Canal Holiday - Llangollen Canal
Sunday 1 June to Wednesday 4 June 2008 - Llangollen to Barbridge
As we prepare to leave the basin at Llangollen, the horse-drawn trip
boat heads back to the wharf
Heading towards Trevor along one of the narrow sections without room to
pass - these need a crew member to go on ahead as one end of the narrows
can't be seen from the other.
Returning over Pontcysyllte
We have passed the marina and are now on new territory: we pause briefly
to wait for a boat to emerge from the tunnel before we carry on south
towards the aqueduct
Our mooring spot for the night, just inside Wales, overlooking the Chirk
Aqueduct. The aqueduct is 70 feet high and 710 feet long, carrying the
canal above the Ceiriog Valley. It was designed by Thomas Telford and
completed in 1801. Like Pontcysyllte the water is contained within a
cast iron trough, but is something of an intermediary style in that the
trough is supported within the massive masonry walls.
Morning light on the aqueduct. The aqueduct consists of ten arches, each
with a span of 40 feet. The water level is 70 feet above the River
After a short early morning exploration of Chirk, we are underway again
Stopping for water just above New Marton locks, where there is a queue
(behind the photographer).
The lock cottage at New Marton top lock.
A diminutive bridge sits above the bywash, as Sheila watches Rosa
coming into the lock with Mary at the tiller.
Lucy, Sheila and Helen at New Marton bottom lock, waiting for it to fill
Lucy steers Rosa through the last bridge on what was the
Llangollen branch of the Ellesmere Canal, and thus is numbered 1.
Frankton Junction, where the mainline of the Ellesmere Canal headed
south, now considered to be the start of the Montgomery Canal
And through Bridge 69 as we continue along the canal towards Ellesmere
At Ellesmere there is a lot of construction underway around the basin at
the end of the Ellesmere Branch, amid rather sad surroundings. Hopefully
this iconic warehouse will be preserved and preferably renovated.
An attractive crane, surrounded by more modern machinery.
The Ellesmere Canal Company's headquarters, now a private residence,
sits opposite the end of the branch
Stephen and Helen as we wait for the others to return from the shopping
expedition in Ellesmere.
There are lots of meres in Shropshire, filling hollows left over from
the last Ice Age. Many have neither inflow nor outflow, and several can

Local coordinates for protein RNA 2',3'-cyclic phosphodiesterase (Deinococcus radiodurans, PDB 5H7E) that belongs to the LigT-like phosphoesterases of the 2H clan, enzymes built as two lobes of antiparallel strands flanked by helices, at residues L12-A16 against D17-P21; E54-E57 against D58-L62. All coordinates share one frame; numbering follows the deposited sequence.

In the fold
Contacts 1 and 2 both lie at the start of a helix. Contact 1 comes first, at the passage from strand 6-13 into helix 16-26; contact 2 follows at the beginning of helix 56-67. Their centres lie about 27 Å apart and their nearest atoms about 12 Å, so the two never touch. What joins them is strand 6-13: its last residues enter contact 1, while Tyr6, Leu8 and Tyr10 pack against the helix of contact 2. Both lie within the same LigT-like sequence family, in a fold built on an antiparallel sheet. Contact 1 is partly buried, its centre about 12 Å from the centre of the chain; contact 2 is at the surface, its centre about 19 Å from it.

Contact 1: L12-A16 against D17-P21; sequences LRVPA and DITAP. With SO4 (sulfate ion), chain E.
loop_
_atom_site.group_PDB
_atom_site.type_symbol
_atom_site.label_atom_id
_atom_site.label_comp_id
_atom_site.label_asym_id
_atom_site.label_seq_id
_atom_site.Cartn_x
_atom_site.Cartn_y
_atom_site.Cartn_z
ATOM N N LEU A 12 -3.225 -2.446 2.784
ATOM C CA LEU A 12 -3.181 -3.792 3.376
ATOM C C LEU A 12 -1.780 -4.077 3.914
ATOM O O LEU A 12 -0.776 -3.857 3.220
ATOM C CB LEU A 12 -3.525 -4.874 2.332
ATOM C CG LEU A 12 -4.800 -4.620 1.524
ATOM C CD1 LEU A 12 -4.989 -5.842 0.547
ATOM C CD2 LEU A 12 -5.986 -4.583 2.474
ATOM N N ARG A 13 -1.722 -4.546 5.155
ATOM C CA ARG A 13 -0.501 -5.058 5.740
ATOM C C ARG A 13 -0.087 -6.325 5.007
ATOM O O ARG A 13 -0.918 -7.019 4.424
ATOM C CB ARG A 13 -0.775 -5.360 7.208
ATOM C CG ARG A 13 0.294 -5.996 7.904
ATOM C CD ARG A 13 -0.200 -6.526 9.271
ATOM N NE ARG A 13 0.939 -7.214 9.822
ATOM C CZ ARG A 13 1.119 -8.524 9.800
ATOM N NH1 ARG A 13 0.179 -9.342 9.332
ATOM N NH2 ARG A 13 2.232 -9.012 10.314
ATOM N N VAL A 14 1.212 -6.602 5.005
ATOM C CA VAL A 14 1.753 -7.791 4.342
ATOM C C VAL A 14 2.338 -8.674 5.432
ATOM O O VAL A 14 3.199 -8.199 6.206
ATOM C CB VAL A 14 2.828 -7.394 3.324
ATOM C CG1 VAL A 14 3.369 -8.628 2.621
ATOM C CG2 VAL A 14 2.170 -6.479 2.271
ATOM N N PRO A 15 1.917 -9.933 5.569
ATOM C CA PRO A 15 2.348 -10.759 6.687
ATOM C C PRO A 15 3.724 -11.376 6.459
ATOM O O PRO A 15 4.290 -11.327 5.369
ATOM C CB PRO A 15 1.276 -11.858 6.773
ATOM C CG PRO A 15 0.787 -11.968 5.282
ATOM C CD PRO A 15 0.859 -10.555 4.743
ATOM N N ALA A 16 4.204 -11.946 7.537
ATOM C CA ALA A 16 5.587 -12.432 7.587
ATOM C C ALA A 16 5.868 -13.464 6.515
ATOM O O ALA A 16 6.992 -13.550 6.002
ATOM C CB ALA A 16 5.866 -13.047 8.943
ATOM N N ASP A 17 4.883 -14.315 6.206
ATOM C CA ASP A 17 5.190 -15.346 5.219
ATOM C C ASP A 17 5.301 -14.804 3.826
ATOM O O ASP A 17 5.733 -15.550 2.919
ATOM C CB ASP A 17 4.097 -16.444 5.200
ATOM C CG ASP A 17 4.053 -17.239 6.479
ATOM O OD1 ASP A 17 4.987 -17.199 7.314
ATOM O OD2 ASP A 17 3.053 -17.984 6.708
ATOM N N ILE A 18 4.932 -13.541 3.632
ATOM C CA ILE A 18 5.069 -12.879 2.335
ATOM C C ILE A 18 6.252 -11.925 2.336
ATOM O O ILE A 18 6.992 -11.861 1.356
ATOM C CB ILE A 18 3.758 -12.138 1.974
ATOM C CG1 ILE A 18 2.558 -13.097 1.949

be seen from the canal near Ellesmere, including this one, Blake Mere,
which has rhododendrons lining its banks.
A little further on is Colemere. This isn't really visible from the
canal, but there is a footpath right around it, which makes a grand walk
- and if the boat can be helpfully run aground, then the walker/runner
will have less distance to make up when he returns to the towpath!
The little church at Colemere
A man, presumably fishing, with a wooden pole
We made an exploration along the Prees Branch, but sadly Bridge 1, the
only one left on the canal to be operated by swinging on the chain, was
out of action.
Tuesday morning and as we descend the Grindley Brook locks, Merry, Helen
and Helen are hard at work.
Lucy gently lets the boat move to the side as she allows the boat coming
up space to get into the lock.
Merry crosses the gates to wind up a paddle
A fierce bywash - to give trouble on the way back up
A pleasant afternoon on the canal as we make our way towards Wrenbury.
We had allowed for delays at Grindley Brook, but there hadn't been any,
so we had plenty of time to spare today.
At Wrenbury there is a mechanised lift bridge: Mary crosses it on her
way to the control station.
She has set the lights going, closed the barrier and raised the bridge,
holding up the traffic...
Only one car today, but more when we come back!
Wednesday morning, and Alan and Jane are looking cheerful
Jane prepares a fresh posy of wild flowers for the dinner table, watched
Mary and Sheila wait to empty the lock
Alan looks on
Helen and Lucy looking intently at something!
Cows and a windmill
At Hurleston, the final four locks take the Llangollen Canal down onto
the the mainline of the Shropshire Union Canal. Stephen steers Rosa
round a boat coming up as we descend from the fourth to the third lock.
Six crew members wait for the lock to empty
Stephen steers Rosa round the junction, neatly picking up the
rest of the crew from the Shropshire Union Canal towpath. Off to lunch
at the Barbridge Inn, then it's back up the Hurleston locks.